FSS data shows that JP Morgan Chase and Société Générale earned nearly $6.8mn from the high-risk derivatives products sold through KEB Hana and Woori Bank.
FSS (Financial Supervisory Service) data has revealed that JP Morgan Chase and Société Générale earned a combined commission income of nearly KRW 8 billion (USD 6.8 million) from designing high-risk derivatives products sold mostly to South Korean investors, reports the Korea Herald.
DLFs (derivatives-linked funds) have recently been in the spotlight for major losses they caused investors after interest rates plummeted. Following complaints from investors, the FSS decided in August to conduct emergency inspections at banks that sold DLF products, specifically KEB Hana and Woori Bank.
The FSS data, acquired and released by lawmaker Je Youn-kyung, reportedly shows that JP Morgan Chase received a commission income of KRW 1.7 billion from Woori Bank for designing DLFs tied to German government bond yields.
Société Générale received commissions of KRW 2.3 billion from Woori, as well as KRW 3.7 billion KEB Hana Bank, the latter being for developing structured products tracking constant maturity swap rates of the US dollar and British pound.
South Korean brokerages and asset managers also earned separate commissions from Woori and KEB Hana, the FSS data reveals.
IBK Investment & Securities received KRW 283 million; NH Investment & Securities received KRW 354 million; Hana Financial Investment received KRW 335 million; and another ten local asset managers received a combined KRW 551.2 million.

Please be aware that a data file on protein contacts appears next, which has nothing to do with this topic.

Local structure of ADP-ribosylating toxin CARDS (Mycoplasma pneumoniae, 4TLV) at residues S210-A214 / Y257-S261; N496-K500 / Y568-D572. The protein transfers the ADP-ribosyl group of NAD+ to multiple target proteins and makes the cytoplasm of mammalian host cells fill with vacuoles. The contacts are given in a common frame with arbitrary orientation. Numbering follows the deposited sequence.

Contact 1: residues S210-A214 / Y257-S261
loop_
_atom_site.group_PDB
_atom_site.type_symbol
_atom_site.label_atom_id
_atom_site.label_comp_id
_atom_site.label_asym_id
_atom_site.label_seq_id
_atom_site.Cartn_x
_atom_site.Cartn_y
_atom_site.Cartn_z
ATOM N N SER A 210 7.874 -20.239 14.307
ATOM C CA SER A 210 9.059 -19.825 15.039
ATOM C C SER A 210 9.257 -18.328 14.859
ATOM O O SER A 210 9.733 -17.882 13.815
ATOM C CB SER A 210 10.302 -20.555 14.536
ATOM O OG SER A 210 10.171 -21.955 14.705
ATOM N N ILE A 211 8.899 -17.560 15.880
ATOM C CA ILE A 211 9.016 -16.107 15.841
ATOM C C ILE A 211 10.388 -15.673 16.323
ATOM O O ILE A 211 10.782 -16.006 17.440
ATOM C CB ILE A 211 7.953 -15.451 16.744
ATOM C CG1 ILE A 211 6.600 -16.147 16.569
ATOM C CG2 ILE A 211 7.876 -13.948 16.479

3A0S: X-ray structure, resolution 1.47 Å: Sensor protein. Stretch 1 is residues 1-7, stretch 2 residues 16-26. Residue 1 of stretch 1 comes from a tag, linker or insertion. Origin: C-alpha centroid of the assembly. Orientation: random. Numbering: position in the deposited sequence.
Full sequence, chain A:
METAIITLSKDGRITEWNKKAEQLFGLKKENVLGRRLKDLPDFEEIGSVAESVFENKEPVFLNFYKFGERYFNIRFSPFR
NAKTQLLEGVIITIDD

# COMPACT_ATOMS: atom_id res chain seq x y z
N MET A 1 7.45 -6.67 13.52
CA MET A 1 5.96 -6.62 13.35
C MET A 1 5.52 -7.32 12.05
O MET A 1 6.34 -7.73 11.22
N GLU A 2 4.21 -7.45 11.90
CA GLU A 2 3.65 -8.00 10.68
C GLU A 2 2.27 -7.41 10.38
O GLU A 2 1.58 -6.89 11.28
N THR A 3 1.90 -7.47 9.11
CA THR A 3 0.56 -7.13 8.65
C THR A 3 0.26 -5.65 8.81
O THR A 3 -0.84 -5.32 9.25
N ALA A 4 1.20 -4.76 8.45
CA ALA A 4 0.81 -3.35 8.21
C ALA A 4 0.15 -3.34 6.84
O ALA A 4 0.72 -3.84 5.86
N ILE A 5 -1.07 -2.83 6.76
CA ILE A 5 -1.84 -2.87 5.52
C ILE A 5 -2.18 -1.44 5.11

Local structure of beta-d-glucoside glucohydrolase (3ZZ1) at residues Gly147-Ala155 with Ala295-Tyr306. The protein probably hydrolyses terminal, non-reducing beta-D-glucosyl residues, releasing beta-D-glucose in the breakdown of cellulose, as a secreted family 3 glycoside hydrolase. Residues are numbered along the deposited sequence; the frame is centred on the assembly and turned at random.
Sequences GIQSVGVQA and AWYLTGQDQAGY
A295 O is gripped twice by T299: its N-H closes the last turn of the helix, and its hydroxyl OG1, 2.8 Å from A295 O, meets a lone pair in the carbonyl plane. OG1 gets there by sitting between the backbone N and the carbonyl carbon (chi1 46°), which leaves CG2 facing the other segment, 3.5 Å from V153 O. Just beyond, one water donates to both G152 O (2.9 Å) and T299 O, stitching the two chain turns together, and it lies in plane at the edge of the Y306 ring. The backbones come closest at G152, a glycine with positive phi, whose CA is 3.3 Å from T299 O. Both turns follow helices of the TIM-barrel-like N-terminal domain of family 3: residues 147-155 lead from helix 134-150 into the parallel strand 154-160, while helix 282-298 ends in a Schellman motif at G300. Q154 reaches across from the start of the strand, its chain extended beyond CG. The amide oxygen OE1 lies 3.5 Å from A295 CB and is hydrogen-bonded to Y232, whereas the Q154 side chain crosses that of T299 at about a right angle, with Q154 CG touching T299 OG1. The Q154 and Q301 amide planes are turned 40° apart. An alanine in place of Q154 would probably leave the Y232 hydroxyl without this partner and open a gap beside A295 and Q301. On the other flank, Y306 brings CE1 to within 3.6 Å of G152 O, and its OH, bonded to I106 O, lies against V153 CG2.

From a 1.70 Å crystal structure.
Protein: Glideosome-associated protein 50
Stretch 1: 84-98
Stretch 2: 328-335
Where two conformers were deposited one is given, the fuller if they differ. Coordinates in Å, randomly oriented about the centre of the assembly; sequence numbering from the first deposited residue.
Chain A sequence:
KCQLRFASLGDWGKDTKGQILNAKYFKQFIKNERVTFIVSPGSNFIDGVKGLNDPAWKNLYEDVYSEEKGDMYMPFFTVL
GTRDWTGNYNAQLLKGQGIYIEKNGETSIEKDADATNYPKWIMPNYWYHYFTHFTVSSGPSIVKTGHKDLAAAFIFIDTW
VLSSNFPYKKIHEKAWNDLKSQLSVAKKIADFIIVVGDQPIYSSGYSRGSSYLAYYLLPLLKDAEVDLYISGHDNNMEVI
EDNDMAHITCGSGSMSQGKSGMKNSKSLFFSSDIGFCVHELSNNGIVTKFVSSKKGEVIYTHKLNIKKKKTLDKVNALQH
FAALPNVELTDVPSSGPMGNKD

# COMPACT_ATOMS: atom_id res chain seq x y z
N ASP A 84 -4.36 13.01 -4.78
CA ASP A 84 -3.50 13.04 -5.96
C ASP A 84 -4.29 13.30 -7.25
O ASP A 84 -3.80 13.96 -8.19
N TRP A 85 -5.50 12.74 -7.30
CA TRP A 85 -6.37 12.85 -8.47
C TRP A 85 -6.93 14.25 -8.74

According to the lawmaker who released the data, the JP Morgan and Société Générale proposed the creation of the derivatives products to local brokerages, who then signed a hedging deal with the two investment banks to reduce their risks in exchange for guaranteed commission for JP Morgan and Société Générale.
The products were then sold via commercial banks Woori and KEB Hana to their clients.
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The release of the data follows FSS findings that of 750 suspected cases of “unethical” sales of DLFs tied to overseas interest rates, which the banks continued to sell despite an increasing likelihood of loss.
The inspection revealed that KEB Hana and Woori sold DLFs worth KRW 795 billion to over 3,000 investors – where losses exceeded 60 percent of their investment.
The FSS said all financial institutions involved in the case ignored their duty to assess risks and alert their clients of potential risks, and warned that the heads of the banks that engaged in mis-selling and caused investor losses may be punished.